First thanks for your service. I too have served (retired) lived overseas for about 12 years have seen their systems up close and you can have them. I had to leave Germany due to family medical problems so I really have an up close account. I never said anything about death panels only life and death decisions being made by people in Washington far removed from those having to face the problem. In case of bad private insurance you may be able to change with government mandated programs you have no recourse. Like being a soldier you can't sue the government but you can a private insurance company.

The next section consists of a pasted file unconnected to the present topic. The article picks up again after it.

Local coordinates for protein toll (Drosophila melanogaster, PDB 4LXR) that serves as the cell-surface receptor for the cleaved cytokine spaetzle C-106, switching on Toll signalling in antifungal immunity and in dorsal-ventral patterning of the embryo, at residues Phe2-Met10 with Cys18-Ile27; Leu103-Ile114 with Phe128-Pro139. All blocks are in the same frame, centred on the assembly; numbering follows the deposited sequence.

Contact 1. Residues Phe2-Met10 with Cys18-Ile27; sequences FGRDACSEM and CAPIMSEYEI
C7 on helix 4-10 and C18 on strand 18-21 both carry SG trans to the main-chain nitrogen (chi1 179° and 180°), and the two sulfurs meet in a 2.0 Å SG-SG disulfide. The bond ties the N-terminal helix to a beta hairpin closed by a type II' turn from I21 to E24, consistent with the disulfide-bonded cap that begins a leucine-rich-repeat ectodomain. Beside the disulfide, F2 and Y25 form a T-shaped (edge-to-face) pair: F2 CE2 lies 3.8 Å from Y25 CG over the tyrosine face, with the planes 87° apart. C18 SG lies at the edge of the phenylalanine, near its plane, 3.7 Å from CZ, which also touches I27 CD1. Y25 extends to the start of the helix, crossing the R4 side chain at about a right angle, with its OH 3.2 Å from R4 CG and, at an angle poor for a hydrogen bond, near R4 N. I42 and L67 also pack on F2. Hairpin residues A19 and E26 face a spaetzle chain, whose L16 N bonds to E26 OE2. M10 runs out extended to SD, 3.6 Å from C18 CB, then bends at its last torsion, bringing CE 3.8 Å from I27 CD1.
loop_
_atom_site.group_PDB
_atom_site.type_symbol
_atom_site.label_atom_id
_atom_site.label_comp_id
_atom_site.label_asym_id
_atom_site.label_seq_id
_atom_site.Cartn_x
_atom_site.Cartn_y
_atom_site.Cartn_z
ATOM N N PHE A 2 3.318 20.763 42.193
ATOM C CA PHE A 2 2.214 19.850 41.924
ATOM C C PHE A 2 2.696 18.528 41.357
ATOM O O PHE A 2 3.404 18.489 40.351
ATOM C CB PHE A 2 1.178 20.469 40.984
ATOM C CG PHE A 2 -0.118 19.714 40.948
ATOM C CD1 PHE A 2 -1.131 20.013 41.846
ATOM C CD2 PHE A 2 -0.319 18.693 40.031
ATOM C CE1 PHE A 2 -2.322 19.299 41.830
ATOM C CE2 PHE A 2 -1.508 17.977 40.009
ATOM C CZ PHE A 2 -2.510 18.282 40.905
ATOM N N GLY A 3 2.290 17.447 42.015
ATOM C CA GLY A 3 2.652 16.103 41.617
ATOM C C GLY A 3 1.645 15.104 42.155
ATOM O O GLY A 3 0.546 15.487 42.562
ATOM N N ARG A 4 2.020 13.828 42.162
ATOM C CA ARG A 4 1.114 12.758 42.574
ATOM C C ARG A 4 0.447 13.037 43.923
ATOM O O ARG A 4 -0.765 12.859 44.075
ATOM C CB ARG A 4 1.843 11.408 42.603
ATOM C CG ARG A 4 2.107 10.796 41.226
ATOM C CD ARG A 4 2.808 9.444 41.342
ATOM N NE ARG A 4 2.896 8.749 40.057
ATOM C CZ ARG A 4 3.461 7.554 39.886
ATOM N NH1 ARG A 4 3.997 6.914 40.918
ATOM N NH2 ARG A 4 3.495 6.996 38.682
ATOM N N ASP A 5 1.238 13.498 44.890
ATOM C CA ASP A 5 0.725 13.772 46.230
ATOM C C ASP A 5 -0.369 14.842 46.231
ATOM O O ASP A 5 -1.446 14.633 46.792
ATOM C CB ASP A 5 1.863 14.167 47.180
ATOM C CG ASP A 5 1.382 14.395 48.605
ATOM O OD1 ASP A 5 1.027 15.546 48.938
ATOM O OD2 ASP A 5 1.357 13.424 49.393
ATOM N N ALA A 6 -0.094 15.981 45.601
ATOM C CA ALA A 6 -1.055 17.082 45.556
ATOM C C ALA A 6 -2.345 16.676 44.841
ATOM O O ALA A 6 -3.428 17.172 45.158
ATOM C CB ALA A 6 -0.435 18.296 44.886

Thank you for your service as well! And let me apologize now for misunderstanding you about the death panels. When you stated life and death decision, I associated it with the so called death panels (I hear about it almost everyday from somebody). I'm pretty sure that we can find people that have had good and bad experiences with social and private healthcare. I support social healthcare because I really feel we'd be better off as a nation in regards to allowing everyone to seek medical care (besides emergency room care). Perhaps we could agree that since we have both had/have serious medical issues, we can attest to the toll it takes when worried about ourselves or loved ones being taken care of. Not everyone can afford insurance, and not everyone qualifies for Medicare/Medicaid. Those people are left in limbo and have to decide to either to keep working at a rate that doesn't allow for them to properly care (medically speaking) for their families or quit working to recieve welfare provided they were not in a position to further advance their education/skills. I do have the same problem as you regarding the right to sue. Personally, I don't think that anything or anyone should be exempt from questioning or being held legally accountable. I would propose a social healthcare system that would include the allowance of malpractice claims, etc to be taken to court. I do know that every competent adult is responsible for planning ahead, but sometimes wrenches are thrown in the mix and it is just heartbreaking to see a little kid with cancer who can't get all the treatment available because they were born into a financially challenged family or the elderly couple that are in their 70's and still being forced to work.